Similarly, you might find that some of your more introverted employees are less likely to give feedback or present ideas in a group setting, even if they do have valuable thoughts to contribute. You might consider purposefully seeking out the opinions of some of your quieter employees and offering them a relaxed and non-rushed environment in which to present their answers.
Some team members might thrive with new opportunities and challenges, while others might rely on a routine. For the former camp, you can focus on giving them projects that help them continue to grow in their work and responsibilities. For the latter, allow them to focus on what they do best rather than constantly throwing them curveballs.
Develop Your Listening Skills and Create Space for Feedback
One of the easiest ways to get to know your team and learn what works best for them in the office is by creating space for open communication. Every time you address your team with directions, a new company goal, or any other kind of communication, focus on actively listening to see how they are responding. This is a valuable space where you can learn whether you are hitting the mark or making some employees uncomfortable, uncertain, or otherwise displeased.
It's particularly essential to be open to feedback at the time when most of us naturally want to back away– when there might be discomfort or embarrassment. For example, maybe you make a joke that not only doesn't land, but also seems to have been received differently than you intended. It's all too easy to dismiss other people's reactions as not being able to "take a joke," but, in a leadership position, you must follow up with the potential offended parties and apologize if it's appropriate to do so.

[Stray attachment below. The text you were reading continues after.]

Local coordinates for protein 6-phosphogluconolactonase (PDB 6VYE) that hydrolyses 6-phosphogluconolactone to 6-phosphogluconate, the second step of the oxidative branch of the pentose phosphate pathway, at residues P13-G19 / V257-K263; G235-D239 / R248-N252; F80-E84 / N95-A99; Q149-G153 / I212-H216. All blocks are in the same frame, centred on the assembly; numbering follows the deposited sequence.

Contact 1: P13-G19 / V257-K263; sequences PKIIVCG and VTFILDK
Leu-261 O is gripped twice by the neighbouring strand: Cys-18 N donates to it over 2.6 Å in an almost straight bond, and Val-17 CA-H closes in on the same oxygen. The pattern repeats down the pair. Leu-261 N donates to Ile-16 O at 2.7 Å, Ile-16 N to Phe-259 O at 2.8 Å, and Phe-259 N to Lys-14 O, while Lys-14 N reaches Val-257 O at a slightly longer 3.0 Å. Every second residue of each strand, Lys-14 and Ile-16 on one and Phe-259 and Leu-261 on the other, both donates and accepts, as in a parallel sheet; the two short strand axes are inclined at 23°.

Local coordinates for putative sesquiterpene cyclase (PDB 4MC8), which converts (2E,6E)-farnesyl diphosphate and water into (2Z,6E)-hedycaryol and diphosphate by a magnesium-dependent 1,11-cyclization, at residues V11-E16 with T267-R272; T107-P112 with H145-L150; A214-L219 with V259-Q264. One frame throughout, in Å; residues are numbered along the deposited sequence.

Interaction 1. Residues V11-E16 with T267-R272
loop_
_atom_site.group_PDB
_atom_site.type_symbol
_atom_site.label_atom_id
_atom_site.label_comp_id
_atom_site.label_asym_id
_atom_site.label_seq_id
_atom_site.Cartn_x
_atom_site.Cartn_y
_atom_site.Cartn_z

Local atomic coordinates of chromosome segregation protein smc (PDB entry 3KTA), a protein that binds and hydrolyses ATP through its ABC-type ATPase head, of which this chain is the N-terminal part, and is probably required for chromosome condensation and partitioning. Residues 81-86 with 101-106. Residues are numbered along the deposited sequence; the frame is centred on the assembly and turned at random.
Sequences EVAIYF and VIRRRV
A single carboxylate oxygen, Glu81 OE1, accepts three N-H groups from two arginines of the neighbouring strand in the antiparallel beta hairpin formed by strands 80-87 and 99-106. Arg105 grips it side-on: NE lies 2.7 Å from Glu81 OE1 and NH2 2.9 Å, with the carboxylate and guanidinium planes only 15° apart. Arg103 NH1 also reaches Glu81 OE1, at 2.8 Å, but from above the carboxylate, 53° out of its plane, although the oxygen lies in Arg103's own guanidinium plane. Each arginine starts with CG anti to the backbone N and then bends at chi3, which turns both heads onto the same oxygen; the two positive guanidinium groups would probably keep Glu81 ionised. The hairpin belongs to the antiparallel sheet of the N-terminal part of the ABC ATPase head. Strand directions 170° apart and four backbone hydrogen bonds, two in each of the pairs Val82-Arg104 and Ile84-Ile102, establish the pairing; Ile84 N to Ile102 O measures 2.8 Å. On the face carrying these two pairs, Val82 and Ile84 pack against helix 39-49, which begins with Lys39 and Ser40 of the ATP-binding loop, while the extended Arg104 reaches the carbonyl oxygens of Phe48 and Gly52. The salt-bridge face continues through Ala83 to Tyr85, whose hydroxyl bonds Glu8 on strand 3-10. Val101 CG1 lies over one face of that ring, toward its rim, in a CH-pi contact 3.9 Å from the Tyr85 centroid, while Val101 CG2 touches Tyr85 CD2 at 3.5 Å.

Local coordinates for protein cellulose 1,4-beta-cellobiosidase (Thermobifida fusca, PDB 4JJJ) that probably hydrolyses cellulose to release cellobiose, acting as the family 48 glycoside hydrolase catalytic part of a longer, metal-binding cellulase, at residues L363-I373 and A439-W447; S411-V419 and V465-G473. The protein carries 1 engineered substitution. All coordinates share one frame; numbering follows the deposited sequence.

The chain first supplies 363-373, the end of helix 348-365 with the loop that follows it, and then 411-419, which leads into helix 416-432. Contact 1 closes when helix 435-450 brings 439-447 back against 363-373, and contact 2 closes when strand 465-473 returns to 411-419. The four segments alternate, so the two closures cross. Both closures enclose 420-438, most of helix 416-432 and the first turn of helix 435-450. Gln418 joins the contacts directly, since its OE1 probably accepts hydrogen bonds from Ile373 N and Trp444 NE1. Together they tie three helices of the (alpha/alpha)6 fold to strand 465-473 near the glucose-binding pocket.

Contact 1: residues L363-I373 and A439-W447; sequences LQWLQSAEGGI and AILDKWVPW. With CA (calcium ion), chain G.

By displaying your willingness to be empathetic in this regard, you'll likely find that your team has more respect for you in your leadership role.
Find and Use the Best Communication Method
One of the best ways to set up your workplace for success is to understand each employee's preferred method of communication. For example, some people might work best through email, while others prefer phone calls, text messages, or in-person communication.
As a leader, you will have a communication style that suits you best. However, it's in the team's best interest that you can be flexible and communicate with your employees based on their preferences rather than yours. You'll find that everything runs much more smoothly when your team doesn't run into walls communicating in an unnatural or uncomfortable way for them. After all, communication is an essential part of a successful business.
Learn to Focus on Your Team's Strengths